The Duchess of Windsor once remarked, “A woman’s life can really be a succession of lives, each revolving around some emotionally compelling situation or challenge, and each marked off by some intense experience.”
The story of the Duke of Windsor, former King Edward VIII, who abdicated his throne for the woman he loved, is probably one of the most romantic in the 20th Century.
An individual’s life is more than one continuous story. It is a book with chapters and short episodes. For some, it is a series of experiences, several books with different volumes. A mélange of contrasting and contradictory emotions, actions and reactions with ripple effects that affect other lives as well.
One’s faith, courage and resilience may be tested — repeatedly. It could be a debilitating illness, the loss of one’s home, one’s center of gravity. It could be a job displacement, a sudden change in career, early retirement, financial collapse, a tragedy in the family, or the loss of the beloved.
In traditional society, man has always been considered the adventurer, hunter, provider, head of the family, favored heir, the beloved child of the mother and father. Woman, in contrast, is the nurturer, supportive spouse and sister, mother and caregiver. Her role has been limited to stereotypes that diminish instead of enhance her true capabilities and diverse talents.
For the woman who is a survivor, an ironic twist of fate, a trauma in her succession of “lives” makes her stronger and braver as she passes various tests of fire. Like a diamond that is polished by heat and pressure, her brilliance is seen as a prism of light.
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Ten years ago, a writer-artist had a turning point and began a second life.
A car crash, that could have been fatal happened. Suddenly, there was a jolting impact, a deafening crunch of metal against metal and concrete. Steam and smoke, dust and a loud sizzle. The car hit two parked motorbikes and a brick wall.
Chest pain. Blinding bright light. It was noontime on the last day of the year.
The air bags popped were deflated balloons on the steering wheel and the dashboard. The young boy woke up from his nap. Luckily, he had his seat belt on and was sitting at the back. (There had been a warning for him to put it on just 10 minutes earlier.) Dazed, they stumbled of the crumpled car and cracked windshield and steaming radiator — without any scratches. No visible injuries. No casualties. Nobody else was hurt.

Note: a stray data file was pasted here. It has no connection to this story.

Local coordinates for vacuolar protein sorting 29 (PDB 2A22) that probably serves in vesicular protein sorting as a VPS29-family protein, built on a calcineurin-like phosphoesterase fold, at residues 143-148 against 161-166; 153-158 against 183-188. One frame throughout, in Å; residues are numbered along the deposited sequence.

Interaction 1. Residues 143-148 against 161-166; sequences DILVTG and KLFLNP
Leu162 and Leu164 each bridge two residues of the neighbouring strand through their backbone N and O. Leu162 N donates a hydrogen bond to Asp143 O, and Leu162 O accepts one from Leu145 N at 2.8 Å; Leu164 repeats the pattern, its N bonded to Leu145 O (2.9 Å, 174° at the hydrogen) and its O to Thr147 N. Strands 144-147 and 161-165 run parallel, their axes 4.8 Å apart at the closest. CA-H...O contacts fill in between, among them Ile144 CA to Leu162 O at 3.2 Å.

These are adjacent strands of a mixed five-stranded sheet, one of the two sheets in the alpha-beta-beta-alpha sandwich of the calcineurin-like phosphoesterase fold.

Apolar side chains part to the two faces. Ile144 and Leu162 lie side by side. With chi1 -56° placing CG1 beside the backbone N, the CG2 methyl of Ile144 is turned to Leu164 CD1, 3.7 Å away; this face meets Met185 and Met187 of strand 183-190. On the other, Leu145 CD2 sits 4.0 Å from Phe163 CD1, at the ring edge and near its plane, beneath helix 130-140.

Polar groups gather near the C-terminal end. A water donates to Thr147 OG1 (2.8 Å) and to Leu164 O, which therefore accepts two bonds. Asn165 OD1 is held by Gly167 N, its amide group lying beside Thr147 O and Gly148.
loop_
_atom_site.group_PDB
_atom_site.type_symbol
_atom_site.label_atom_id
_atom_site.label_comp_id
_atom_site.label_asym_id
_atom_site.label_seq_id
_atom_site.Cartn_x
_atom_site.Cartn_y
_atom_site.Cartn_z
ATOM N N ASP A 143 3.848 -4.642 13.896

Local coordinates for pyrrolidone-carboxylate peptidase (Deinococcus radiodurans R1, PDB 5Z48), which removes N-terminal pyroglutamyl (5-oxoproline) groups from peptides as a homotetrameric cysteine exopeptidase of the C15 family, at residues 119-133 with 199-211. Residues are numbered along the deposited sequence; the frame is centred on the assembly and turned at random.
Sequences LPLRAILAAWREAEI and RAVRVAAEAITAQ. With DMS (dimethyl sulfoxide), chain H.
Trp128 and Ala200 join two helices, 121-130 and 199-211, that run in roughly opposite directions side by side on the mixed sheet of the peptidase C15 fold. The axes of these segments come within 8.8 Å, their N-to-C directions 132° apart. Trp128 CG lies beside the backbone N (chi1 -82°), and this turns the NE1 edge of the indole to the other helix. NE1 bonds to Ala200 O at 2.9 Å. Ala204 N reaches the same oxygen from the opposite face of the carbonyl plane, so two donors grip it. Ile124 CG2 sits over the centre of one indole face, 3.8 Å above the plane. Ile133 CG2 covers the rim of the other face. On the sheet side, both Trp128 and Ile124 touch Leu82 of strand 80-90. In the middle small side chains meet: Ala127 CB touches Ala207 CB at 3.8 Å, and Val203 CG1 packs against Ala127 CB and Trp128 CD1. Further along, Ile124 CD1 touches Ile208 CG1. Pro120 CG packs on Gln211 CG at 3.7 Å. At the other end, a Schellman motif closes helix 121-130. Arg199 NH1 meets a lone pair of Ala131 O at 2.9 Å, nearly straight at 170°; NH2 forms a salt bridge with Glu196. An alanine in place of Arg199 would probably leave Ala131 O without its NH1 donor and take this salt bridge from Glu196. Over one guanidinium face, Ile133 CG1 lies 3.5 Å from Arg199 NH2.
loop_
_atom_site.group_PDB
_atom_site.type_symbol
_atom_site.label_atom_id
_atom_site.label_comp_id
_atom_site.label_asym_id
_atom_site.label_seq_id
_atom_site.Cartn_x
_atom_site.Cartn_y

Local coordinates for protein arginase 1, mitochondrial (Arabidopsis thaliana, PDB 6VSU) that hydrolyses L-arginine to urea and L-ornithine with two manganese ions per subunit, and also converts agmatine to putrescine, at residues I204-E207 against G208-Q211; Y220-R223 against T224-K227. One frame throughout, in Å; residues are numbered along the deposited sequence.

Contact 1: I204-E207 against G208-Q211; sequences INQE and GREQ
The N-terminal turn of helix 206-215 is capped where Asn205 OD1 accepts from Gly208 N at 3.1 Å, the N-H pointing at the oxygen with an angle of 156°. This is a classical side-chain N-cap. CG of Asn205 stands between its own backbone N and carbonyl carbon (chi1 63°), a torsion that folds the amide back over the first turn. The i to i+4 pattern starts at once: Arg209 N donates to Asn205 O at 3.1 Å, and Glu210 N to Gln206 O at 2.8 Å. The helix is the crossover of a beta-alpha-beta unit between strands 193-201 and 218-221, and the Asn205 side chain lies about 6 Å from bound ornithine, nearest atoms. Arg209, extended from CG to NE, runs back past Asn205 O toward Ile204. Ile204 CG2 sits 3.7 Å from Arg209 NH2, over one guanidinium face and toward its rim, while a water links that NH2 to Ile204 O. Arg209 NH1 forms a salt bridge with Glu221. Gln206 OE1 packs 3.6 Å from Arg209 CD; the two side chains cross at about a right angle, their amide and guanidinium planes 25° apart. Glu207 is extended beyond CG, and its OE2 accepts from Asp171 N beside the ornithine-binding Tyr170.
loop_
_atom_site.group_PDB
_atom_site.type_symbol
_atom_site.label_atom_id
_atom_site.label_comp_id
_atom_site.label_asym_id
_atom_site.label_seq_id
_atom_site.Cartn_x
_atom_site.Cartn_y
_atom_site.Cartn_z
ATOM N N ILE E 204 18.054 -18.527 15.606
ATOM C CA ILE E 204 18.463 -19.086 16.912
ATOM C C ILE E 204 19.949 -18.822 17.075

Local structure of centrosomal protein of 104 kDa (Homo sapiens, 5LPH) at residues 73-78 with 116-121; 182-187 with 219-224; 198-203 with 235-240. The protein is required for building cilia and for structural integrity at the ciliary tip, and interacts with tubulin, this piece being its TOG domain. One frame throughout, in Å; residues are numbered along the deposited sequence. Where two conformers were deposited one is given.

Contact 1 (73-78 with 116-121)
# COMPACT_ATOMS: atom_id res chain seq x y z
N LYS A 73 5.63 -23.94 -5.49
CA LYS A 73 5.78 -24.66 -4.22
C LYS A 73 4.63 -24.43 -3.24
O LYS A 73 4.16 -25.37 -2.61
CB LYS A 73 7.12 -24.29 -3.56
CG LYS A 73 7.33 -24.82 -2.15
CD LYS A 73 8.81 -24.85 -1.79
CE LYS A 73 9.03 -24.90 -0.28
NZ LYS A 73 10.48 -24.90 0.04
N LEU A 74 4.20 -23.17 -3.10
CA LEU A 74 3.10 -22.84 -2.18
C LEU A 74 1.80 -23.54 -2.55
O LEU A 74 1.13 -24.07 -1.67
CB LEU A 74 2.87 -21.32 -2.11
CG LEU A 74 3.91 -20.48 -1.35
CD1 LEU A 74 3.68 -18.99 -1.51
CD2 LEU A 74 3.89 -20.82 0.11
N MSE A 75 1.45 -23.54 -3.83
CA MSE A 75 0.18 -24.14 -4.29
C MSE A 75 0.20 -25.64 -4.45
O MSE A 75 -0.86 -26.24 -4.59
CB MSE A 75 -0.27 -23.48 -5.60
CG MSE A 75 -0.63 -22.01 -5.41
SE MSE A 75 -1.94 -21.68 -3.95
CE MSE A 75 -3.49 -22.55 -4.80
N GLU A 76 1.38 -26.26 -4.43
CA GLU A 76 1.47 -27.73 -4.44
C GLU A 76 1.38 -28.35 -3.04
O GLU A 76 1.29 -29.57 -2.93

There was pain in the chest from the impact that made breathing, coughing and laughing difficult. A few hours later, after the police report and interminable wait, they found a clinic which happened to be open on a holiday. The X-ray showed no rib fractures.
It was an incredible miracle to have survived that accident. The guardian angel made the car veer right — to the safe shoulder of the road. Instead of going to the left where there could have been a head-on collision with a bus. The crash happened on the national highway (not on the expressway) with heavy moving traffic — at a slow speed of 10 km/hr.
Angels in the form of old and new friends and strangers came to the rescue, arranged for towing, and drove them to their destination by the sea.
That night was New Year’s Eve. A dazzling display of fireworks blazed in the sky. The family watched from a balcony overlooking the bay. Amidst the exploding fireworks, brilliant against the indigo sky, the cool breezes from the sea and the exuberant laughter of kids, they said a profound prayer of gratitude.
It was a dreamlike mystery, a case of Divine protection. The driver was wearing the medallion relic of St. Marie Eugenie Milleret, R.A.
The lingering chest pain was healed on the second Sunday of January, the feast of the baptism of Jesus by St. John the Baptist.
After Mass on the open field, the gifted healing priest blessed and touched the forehead of the writer. The energy from his hand was electrifying. It caused her to fall backwards. In two hours, the pain slowly vanished.
A “head first” fall from a horse happened two years ago. Losing consciousness for a few minutes meant a form of head injury. Again, the guardian angel caught her as she plunged to the ground. The sturdy helmet and a rosary protected her. A pair of riders and a nurse revived her. The ambulance came and angels in the form of doctors surrounded her. A series of neurological tests and x-rays revealed a mild concussion and bruises. It was another small miracle.
She had helped a badly injured rider some 14 years ago. He survived despite the skull fracture and bleeding. And that gesture reaped good karma.
The young boy has grown into a fine gentleman, a graduate who is on the verge of starting his own life.
The past years had been a series of crises, roller coaster ups and downs with agonizing upheavals and excruciating revelations. Fortunately, there always remained a strong faith and the spiritual grace to sustain the inner journey of solitude.
The psychic and physical pains have been transformed into a gift — a new life with new blessings.
There are no coincidences in this world.
Synchronicity and serendipity.
Every day is precious. We should always be grateful.
Maria Victoria Rufino is an artist, writer and businesswoman. She is president and executive producer of Maverick Productions.